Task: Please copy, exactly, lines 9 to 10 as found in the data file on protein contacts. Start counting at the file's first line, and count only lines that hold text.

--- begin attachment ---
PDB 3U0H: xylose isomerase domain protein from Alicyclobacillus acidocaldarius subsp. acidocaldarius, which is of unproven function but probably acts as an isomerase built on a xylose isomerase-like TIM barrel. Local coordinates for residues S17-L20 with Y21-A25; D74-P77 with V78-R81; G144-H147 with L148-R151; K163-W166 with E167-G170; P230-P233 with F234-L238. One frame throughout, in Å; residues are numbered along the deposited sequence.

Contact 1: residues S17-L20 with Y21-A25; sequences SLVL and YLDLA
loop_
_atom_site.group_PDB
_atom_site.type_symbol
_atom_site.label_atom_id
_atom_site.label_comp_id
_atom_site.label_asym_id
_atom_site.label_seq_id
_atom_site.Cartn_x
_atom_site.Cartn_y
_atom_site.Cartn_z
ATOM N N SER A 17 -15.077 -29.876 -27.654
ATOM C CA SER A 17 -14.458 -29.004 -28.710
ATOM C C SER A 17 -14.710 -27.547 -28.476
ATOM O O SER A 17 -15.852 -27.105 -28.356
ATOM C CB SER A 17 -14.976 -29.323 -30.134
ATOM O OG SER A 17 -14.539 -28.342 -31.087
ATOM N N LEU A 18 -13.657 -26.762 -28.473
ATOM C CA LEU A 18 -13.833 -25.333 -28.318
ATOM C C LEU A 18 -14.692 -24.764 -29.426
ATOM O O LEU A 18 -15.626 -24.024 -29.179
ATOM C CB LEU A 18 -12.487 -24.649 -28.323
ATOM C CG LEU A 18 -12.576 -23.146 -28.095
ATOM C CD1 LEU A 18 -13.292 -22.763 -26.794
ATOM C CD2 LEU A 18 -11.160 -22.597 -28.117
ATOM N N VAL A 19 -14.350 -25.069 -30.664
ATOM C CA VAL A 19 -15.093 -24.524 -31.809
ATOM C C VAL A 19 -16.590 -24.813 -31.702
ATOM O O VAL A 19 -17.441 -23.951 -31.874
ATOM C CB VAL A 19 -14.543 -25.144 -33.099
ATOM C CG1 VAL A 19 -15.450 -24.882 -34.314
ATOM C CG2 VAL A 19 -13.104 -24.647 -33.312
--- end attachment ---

_atom_site.label_seq_id
_atom_site.Cartn_x